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Connected cars ‘threaten the livelihood of the aftermarket’, says IAAF chief executive

IAAF chief executive Wendy Williamson at Automechanika Birmingham 2018

Legislation must prevent car manufacturers from monopolising access to connected car data in a bid to protect the ‘livelihood of the aftermarket’, says IAAF chief executive Wendy Williamson.

Addressing an audience at the recent Automechanika expo at the NEC in Birmingham, Wendy Williamson voiced her fears for the future of the sector and said that it was imperative for the aftermarket sector to “keep up to date with the times”.

Independent Automotive Aftermarket Federation (IAAF) boss Williamson said that it was not the sector’s intention to lure motorists away from the franchised dealer networks, but said that it was imperative that OEMs allowed third-party providers to continue providing choice to consumers.

Addressing the risk posed by connected cars, she said: “The big challenge with autonomous vehicles will be access to information to repair them.

“Undoubtedly the vehicles manufacturers want to have all the access to these vehicles through their own servers, their interface, using their log-ins. This threatens the very livelihood of the aftermarket as (under these circumstances) we would rely on VMs to give us access to a vehicles data in a timeframe they determined.”

She added: “We need to be able to continue doing what we’ve always done in giving customers choice to have their vehicles serviced where they want and when they want, by whoever they want.”

Williamson said that the IAAF has started its ‘Your Car, Your Choice’ campaign in a bid to reiterate this need for choice.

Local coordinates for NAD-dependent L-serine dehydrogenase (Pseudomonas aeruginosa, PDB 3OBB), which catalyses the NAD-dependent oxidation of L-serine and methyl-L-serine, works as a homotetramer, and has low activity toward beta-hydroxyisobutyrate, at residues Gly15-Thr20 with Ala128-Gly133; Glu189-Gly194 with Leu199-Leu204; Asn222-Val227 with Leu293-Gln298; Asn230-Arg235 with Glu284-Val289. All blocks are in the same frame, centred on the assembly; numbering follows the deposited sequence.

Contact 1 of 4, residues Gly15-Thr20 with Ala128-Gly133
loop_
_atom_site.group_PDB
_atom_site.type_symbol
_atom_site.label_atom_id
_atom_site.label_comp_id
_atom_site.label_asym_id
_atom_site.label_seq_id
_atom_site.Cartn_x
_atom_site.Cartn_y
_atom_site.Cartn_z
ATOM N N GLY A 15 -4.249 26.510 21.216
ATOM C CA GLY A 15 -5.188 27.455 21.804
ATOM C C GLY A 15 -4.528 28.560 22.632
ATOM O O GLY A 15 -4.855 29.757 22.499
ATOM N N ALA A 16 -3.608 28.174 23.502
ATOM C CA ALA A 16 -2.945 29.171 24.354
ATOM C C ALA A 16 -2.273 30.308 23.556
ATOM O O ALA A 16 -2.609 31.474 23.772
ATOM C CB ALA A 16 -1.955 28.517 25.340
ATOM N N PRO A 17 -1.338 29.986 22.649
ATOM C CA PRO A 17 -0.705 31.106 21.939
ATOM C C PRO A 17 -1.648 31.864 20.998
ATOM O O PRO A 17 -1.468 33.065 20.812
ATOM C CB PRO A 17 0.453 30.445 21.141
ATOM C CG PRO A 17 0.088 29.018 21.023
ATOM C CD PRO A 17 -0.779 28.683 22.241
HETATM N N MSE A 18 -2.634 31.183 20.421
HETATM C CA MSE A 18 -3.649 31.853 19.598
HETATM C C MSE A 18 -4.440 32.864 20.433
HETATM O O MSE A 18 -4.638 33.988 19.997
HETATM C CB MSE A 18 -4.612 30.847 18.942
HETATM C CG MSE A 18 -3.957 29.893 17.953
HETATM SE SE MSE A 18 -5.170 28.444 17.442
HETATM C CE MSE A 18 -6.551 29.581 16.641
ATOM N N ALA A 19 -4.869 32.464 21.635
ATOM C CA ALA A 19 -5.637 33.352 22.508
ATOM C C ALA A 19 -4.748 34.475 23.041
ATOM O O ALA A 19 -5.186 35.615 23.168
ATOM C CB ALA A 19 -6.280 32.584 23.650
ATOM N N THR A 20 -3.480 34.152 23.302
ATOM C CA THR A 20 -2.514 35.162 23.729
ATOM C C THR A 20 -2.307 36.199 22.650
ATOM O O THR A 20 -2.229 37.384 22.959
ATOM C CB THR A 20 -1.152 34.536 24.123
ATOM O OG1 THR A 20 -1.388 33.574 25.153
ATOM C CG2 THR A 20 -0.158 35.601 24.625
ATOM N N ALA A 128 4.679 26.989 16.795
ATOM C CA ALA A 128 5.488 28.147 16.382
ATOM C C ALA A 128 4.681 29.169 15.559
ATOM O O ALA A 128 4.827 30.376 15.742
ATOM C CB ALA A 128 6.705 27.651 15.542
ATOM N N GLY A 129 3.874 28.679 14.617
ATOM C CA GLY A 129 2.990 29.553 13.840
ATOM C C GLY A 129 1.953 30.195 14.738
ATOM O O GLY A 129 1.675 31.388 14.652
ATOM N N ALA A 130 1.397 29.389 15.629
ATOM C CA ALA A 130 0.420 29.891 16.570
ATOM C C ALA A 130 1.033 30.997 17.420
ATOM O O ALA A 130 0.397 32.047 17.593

Also in her speech, Williamson covered the changing face of UK parts distribution, legislation and how lifestyle changes will affect the trade in the future.

The speech revisited Type Approval, an ongoing theme of IAAF’s lobbying activities for the past three years.

Williamson said IAAF has “fought hard to ensure a number of key amendments were included in the final legislation,” which was approved last month by the European Parliament.

Williamson paid tribute to MEP Daniel Dalton who was instrumental in getting the legislation through the EU Commission, Council and Parliament.

She said: “Daniel took the time and trouble to understand our sector in great detail and ensure that our viewpoint was taken into consideration.”

Brexit was also a factor in the speech, with Williamson reminding delegates that all EU legislation will be adopted in the UK as of March next year, but as Type Approval legislation doesn’t take effect until September 2020, “it now throws up a question of where this legislation now sits.”

In a speech there was also some key information on the rise of new technologies such as electric vehicles and challenges regarding emissions.

“The aftermarket has been relatively slow to respond to some of the newer technologies, but many independent garages are ‘gearing up’ to embrace the hybrid vehicle parc.”

Driving all these changes is lifestyle and consumer expectations Williamson said: “Ownership of vehicles will change; renting vehicles by the day or even the hour will become more popular, particular among the younger generation.

“We as a sector need to ensure we keep up to date with the times. “We must continue to invest in tools, equipment, people and of course training to ensure we’re able to cope with the myriad of changes that are taking place in the automotive industry.

“We have a reputation for finding a way through – the threats are more complex but we’re certainly up for the challenge.”

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